Translated by Majd Nassan
The interest and passion Syrians have for their food is second to none. This love stems from their customs and traditions, which are founded on the concepts of generosity and honoring their guests. What better way to honor a guest than by overwhelming them with food?
It is virtually impossible to visit a Syrian household and not get invited for a meal or at least a cup of coffee with Baklava. Syrians are all about hosting and sharing their cultural habits. There’s even a famous Syrian saying that indicates a strong relationship on the basis of shared meals, “We have bread and salt between us.” If you are a tourist walking through the streets of old Damascus, you are bound to get invited for a cup of tea or a home-cooked meal.
As a result of this culturally embedded hospitality, Syrians became accustomed to adding love to their food. Syrians insist that taste has to be perfectly delicious while still healthy and varied.
A large portion of Syrian food contains most nutrients that the metabolism needs. For example, Syrians are used to eating “Fool Mdammas” for breakfast, it’s a form of Fava beans boiled with fresh vegetables, lemon juice, and garlic, commonly eaten with pita bread and Ayran yoghurt. It’s one of the cheapest things to eat available in any district of Syria, a simple meal containing protein, fiber, folic acid, minerals, vitamins, and antioxidants. Syrian dishes are full of nutritional benefits. So now is as good a time as any to invite you to try the Syrian cuisine.
Syrian vs. Lebanese Cuisine
Given the shared history and culture between the two Middle Eastern nations, there’s almost no difference. The regions of the Levant share many dishes. For example, the Syrian and Lebanese cuisine focus on salads, grape leaves, stuffed vegetables, rice, olive oil, fresh lemon and pomegranate juice are essential ingredients in cooking.
It is however visible that in Europe and elsewhere, Lebanese cuisine is the more dominant of the two. This can be traced back to the mass exodus of Lebanese during the Civil War from 1975-1990, which strengthened the reputation of the Lebanese cuisine across the world. Yet, to be honest, the two cuisines are almost identical. So if you are ever invited to a Syrian or Lebanese restaurant, don’t be surprised if the dishes look and taste extremely similar. One can only tell the real difference if you are actually in Lebanon or Syria, because that is where the subtle differences become clear.
Let’s go back in history; Syrian cuisine has been very rich and varied since ancient times, as it represents the heritage of the many cultures that inhabited its land. Like other former Ottoman nations, Syrians infused Ottoman dishes into their cuisine – things like Turkish kebabs (more like Adana Kebab and not the widely known Doner Kebab) that are available in great variety across all Syrian cities, each adding their own touches and methods. Most Syrians agree that Aleppo’s cuisine is the best and most varied when it comes to kebabs (they have over 15 varieties, some with aubergine, others with sour cherries), while Damascus is famous for its cooked yoghurt dishes, and chickpea fatteh.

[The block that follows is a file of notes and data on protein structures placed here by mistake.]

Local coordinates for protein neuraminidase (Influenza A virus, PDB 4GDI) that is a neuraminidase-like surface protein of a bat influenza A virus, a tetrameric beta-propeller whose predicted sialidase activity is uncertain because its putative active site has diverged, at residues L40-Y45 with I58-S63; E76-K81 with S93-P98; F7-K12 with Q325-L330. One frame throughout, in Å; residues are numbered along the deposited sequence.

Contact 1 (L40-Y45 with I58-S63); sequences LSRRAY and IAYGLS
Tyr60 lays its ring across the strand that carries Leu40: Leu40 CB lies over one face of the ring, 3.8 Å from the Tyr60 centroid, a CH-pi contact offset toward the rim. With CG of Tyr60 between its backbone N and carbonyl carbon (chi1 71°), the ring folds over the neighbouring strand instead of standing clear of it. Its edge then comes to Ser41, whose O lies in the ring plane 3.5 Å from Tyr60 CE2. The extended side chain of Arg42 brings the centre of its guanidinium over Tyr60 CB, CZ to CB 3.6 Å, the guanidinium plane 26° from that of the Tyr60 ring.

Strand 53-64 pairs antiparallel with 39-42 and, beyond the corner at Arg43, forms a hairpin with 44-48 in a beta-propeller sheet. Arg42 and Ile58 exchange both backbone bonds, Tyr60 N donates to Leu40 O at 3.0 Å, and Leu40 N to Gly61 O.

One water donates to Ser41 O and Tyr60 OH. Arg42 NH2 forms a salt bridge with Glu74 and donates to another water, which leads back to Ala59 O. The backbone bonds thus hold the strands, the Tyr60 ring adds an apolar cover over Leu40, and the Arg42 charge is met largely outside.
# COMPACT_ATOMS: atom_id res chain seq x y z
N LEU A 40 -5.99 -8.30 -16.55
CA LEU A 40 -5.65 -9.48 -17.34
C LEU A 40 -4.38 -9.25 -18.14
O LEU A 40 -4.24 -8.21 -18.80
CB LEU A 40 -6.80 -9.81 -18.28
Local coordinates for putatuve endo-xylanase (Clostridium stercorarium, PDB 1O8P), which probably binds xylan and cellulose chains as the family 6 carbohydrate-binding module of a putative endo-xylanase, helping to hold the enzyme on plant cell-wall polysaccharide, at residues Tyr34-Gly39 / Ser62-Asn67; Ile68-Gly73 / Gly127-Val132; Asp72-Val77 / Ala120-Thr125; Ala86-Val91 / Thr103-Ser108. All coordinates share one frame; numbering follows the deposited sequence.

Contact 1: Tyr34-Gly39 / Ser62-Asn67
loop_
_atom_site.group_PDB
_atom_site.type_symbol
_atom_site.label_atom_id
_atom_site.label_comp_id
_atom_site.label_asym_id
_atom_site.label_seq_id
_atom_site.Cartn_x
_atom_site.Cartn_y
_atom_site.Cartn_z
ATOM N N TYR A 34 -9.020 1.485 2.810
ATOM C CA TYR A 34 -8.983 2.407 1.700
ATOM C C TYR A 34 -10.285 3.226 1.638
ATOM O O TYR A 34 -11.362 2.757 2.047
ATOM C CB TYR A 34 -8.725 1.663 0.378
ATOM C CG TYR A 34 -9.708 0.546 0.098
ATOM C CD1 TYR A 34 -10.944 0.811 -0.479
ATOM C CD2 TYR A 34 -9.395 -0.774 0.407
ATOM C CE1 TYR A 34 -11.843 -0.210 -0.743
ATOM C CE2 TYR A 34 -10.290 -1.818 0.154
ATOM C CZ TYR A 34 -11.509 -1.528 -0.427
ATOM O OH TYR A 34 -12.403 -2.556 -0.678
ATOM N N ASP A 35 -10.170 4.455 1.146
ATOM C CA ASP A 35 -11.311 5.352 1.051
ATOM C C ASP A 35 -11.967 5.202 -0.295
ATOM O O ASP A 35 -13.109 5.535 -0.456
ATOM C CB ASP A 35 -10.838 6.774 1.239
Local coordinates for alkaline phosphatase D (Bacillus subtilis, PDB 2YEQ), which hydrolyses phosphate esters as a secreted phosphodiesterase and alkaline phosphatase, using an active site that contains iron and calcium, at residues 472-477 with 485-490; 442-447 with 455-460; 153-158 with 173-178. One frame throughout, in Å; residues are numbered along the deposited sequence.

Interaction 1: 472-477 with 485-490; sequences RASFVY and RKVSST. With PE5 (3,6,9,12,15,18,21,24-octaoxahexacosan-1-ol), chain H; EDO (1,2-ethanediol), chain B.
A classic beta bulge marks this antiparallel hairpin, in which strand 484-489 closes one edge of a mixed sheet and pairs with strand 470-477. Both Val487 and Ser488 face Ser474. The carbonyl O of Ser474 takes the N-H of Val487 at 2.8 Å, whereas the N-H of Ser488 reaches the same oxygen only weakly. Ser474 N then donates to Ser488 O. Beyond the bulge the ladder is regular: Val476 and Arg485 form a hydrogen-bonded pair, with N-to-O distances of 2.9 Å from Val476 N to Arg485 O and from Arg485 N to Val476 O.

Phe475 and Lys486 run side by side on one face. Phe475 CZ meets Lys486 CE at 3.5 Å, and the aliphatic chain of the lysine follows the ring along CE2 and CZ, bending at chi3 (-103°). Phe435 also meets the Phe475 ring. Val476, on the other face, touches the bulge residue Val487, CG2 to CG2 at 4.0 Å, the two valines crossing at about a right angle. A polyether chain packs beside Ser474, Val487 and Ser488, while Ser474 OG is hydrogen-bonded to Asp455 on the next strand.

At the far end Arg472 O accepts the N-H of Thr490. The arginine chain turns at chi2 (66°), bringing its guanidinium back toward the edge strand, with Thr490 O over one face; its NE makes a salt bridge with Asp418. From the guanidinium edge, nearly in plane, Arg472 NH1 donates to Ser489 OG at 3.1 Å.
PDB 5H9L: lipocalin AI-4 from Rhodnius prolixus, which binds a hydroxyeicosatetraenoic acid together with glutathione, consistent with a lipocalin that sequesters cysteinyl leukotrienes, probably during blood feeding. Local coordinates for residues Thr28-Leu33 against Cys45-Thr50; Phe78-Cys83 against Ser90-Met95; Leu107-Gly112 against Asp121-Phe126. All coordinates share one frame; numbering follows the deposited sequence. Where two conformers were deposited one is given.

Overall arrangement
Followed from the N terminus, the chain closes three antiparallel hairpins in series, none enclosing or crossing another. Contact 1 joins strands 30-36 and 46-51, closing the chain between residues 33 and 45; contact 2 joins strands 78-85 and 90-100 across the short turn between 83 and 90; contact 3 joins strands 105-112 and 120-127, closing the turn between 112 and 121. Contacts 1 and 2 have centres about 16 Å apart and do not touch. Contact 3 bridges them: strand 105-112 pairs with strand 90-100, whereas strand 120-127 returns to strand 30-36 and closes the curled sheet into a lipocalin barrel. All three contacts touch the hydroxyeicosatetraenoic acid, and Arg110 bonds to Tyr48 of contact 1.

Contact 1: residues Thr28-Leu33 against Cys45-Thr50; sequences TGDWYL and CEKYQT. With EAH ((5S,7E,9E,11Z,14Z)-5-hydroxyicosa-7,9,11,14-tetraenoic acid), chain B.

Overall, as elsewhere in the Levant, there is a prevalence of lamb and ground beef, and most cities use a similar spice mix based on cinnamon, ginger, cardamom, cumin and black pepper.
Street Food & Home Food
When friends meet and walk through the narrow lanes and adjacent houses of Damascus, it is very difficult to ignore the inviting smells pouring out of the restaurants and houses. It could be the famous shawarma, which is chicken or lamb meat on a skewer for barbecue, with garlic cream, pickled cucumber and pomegranate molasses, (while it does look similar to Doner Kebab, the taste is entirely different). Another aroma is the smell of falafel, which Syrians eat religiously.
But the main street food Syrians thrive on is a mixed grill of lamb, beef, chicken, onions and tomatoes, however, this is not exclusively a dish you get from a restaurant (like shawarma and falafel which are seldom made at home), more often than not, in spring and summer courtyards across Damascus, at least once a week you would invite friends and family over for a barbecue.
As you can imagine, one cannot just simply eat savory dishes, either on the street or when hosting at home. Syrians have a sweet tooth, so it is almost mandatory to eat kunafa (a cheese-based dessert famous throughout the Levant). Also, while wandering through those narrow alleyways, one will surely encounter a food truck, carrying green almonds and green sour plums (ouja and jarnick) in spring, in summer, grilled and boiled corncobs, in autumn fresh pistachios, and in winter boiled beans with lemon broth, cumin or roasted chestnuts.